By Larry Wigge
Every now and then, you're looking for one play that stands out as a game-breaking play.
On Friday night March 18, Evgeny Kuznetsov made three such mind-boggling plays in the Washington Capitals 4-1 victory over the Nashville Predators.
Just as time was expiring on a Washington power play in the second period and while the Predators were trying to make a line change, Capitals goalie Braden Holtby fired a surprse pass up the right wing boards to Evgeny Kuznetsov just outside the blue line.
Kuznetsov entered the zone, wound up as if to launch a slapshot, then fired a perfect pass to Daniel Winnik, who just hopped over the boards. Winnik buried it from just above the goal line to even the game at 1-1 at the 7:52 mark of the second.
But that wasn't it ...
Four and a half minutes later, Kuznetsov made his trademark no-look drop pass from behind the net, feeding linemate T.J. Oshie for an easy goal.
And just 38 seconds into the third period, Andre Burkakovsky converted another Kuznetsov feed for goal.
One pass prettier than the next. But the no-look drop pass from behind net drew praise from both sides.
"Playing with Kuzy, those are the things you have to expect. He sees things that maybe only a handful of players in the league can see," Oshie said. "Even when it does come, you kind of think to yourself, 'How did he just do that?' "
Nashville goalie Carter Hutton was left shaking his head after the game.
"It was just a hell of a play by him," says Hutton. "I thought he was going to attack the net on the far side, so I dropped to cover."
Kuznetsov three primary assists was the 13th multiple-assist game this season -- just one fewer than Ottawa defenseman Erik Karlssson.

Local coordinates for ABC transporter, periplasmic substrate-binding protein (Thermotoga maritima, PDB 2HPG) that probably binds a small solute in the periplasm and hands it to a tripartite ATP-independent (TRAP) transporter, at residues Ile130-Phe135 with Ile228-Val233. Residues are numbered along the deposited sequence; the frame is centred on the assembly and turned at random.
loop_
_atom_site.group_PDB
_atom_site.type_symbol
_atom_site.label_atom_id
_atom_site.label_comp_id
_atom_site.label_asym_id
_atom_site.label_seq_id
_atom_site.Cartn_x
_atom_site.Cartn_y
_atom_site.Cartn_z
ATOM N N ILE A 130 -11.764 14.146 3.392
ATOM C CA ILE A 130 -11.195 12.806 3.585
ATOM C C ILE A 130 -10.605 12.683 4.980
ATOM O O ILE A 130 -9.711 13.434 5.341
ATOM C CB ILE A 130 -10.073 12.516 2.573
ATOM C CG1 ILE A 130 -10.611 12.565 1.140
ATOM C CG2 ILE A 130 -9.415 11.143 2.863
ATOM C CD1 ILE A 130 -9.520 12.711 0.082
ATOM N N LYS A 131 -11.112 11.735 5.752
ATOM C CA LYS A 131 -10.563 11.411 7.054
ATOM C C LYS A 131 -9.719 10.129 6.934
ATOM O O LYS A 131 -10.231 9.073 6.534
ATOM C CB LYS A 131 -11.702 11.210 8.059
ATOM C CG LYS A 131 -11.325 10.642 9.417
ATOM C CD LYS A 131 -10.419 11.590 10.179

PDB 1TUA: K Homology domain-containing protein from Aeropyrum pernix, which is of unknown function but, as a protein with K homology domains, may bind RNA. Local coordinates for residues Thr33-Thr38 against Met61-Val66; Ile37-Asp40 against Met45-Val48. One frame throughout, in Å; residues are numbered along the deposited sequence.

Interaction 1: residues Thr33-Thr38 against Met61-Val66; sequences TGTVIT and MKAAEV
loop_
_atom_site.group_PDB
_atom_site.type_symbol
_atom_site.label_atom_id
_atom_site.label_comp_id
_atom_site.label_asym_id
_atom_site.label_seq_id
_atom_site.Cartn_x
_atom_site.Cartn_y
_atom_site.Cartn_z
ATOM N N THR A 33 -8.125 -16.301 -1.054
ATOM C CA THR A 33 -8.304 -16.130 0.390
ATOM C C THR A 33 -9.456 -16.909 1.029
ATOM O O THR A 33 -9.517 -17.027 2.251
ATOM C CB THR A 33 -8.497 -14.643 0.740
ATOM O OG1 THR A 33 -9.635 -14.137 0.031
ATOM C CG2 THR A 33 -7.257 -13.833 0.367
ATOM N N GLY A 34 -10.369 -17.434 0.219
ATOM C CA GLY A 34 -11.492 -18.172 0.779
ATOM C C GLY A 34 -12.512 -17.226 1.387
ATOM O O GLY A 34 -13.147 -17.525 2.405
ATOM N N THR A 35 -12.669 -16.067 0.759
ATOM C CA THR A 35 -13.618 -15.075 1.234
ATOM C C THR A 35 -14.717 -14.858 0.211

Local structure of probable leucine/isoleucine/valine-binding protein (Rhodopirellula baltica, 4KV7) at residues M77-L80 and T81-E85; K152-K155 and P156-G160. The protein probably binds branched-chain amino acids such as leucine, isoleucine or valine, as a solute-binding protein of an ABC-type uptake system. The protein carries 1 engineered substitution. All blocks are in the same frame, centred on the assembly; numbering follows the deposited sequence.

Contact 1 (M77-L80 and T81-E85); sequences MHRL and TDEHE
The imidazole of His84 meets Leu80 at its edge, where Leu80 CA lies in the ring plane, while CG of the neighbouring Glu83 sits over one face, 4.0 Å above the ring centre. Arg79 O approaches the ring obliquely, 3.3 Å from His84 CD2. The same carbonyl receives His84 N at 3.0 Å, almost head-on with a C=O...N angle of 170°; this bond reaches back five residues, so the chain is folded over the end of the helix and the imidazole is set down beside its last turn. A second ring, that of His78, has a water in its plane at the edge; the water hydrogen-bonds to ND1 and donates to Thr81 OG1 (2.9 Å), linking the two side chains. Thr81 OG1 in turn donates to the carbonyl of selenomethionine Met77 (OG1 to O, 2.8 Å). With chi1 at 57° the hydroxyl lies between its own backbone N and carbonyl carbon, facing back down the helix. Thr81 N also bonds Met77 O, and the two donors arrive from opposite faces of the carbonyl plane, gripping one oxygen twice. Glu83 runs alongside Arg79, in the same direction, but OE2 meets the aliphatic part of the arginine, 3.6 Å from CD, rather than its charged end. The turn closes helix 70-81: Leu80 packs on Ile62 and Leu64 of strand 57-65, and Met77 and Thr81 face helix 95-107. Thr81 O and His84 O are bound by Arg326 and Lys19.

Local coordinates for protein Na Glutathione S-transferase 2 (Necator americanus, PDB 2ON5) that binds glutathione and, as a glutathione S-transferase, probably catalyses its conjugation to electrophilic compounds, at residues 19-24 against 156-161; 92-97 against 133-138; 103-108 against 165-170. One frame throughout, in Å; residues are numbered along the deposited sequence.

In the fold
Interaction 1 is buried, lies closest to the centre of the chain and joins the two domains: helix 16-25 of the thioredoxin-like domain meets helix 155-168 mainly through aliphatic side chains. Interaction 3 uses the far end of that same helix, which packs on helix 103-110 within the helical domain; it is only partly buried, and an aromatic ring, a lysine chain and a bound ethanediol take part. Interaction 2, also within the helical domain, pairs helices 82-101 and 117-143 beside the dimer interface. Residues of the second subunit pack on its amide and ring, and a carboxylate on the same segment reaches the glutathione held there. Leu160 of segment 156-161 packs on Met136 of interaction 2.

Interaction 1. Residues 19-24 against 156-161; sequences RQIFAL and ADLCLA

"It's hard to say. It just happens sometimes," Kuznetsov said, smiling like he'd just pulled the wool over another team's eyes again.
The 6-foot, 172-pounder from Chelyabinsk, Russia, continues to turn heads as an elite playmaker, as he's now up to a whopping 20 goals and 53 assists this season.
Now, that represents a resounding improvement over Kuznetsov's performance from one year ago, when he put up 11 goals and 26 assists.
What's even more impressive, however, is the fact that he leads the entire NHL with 40 primary helpers, which is five more than Patrick Kane and nine more than Karlsson.
In only his third season with the Caps, Kuznetsov is more than fulfilling Washington's hope for him when he was drafted 26 overall in the 2010 NHL Entry Draft.
"We had him rated high and in every mock draft we did," said George McPhee, who is now special adviser to New York Islanders GM Garth Snow. "Especially the day before the draft, we kept going over it and over it and over it."
Every time the same thing said McPhee.
"It was unanimous. 'We have to take this guy. He's just too talented not to take.' "
Nicklas Backstrom, the current Caps playmaker, on Kuznetsov, future playmaker, said, "He's gonna develop. He's already a top player, I think. He's a really talented guy. He's just gonna get better and better."
Get better he did.
Kuznetsov did not play his first NHL game until late in the 2013-14 season, partly because he would have to adapt to playing in North America and to learn the language -- something that has been aided by his sunny disposition and sense of humor.
His father, Evgeny, could not think of his son way over here. There phone conversations weren't very good. Until ...
Evgeny was part of the father's trip with the team the last two years and he went back home with word that his son was being treated extra special by the Capitals.